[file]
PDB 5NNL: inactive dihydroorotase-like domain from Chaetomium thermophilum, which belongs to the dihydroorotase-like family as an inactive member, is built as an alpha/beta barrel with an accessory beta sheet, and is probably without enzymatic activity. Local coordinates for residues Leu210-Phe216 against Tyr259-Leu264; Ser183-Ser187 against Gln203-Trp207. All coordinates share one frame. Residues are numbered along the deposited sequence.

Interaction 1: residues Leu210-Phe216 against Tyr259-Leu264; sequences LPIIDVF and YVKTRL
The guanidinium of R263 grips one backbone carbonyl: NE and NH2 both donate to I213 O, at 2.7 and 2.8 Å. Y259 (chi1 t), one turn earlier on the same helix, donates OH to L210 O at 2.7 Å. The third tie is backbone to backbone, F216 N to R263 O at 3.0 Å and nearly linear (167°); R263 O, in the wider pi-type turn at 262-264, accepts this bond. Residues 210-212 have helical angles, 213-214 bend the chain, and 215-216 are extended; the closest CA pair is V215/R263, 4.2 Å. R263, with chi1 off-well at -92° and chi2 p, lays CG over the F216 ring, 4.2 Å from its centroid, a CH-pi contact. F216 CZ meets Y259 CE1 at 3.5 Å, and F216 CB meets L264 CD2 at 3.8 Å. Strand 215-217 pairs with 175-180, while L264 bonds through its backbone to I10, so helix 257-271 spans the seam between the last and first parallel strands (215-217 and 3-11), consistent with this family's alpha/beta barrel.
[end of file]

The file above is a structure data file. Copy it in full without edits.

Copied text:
PDB 5NNL: inactive dihydroorotase-like domain from Chaetomium thermophilum, which belongs to the dihydroorotase-like family as an inactive member, is built as an alpha/beta barrel with an accessory beta sheet, and is probably without enzymatic activity. Local coordinates for residues Leu210-Phe216 against Tyr259-Leu264; Ser183-Ser187 against Gln203-Trp207. All coordinates share one frame. Residues are numbered along the deposited sequence.

Interaction 1: residues Leu210-Phe216 against Tyr259-Leu264; sequences LPIIDVF and YVKTRL
The guanidinium of R263 grips one backbone carbonyl: NE and NH2 both donate to I213 O, at 2.7 and 2.8 Å. Y259 (chi1 t), one turn earlier on the same helix, donates OH to L210 O at 2.7 Å. The third tie is backbone to backbone, F216 N to R263 O at 3.0 Å and nearly linear (167°); R263 O, in the wider pi-type turn at 262-264, accepts this bond. Residues 210-212 have helical angles, 213-214 bend the chain, and 215-216 are extended; the closest CA pair is V215/R263, 4.2 Å. R263, with chi1 off-well at -92° and chi2 p, lays CG over the F216 ring, 4.2 Å from its centroid, a CH-pi contact. F216 CZ meets Y259 CE1 at 3.5 Å, and F216 CB meets L264 CD2 at 3.8 Å. Strand 215-217 pairs with 175-180, while L264 bonds through its backbone to I10, so helix 257-271 spans the seam between the last and first parallel strands (215-217 and 3-11), consistent with this family's alpha/beta barrel.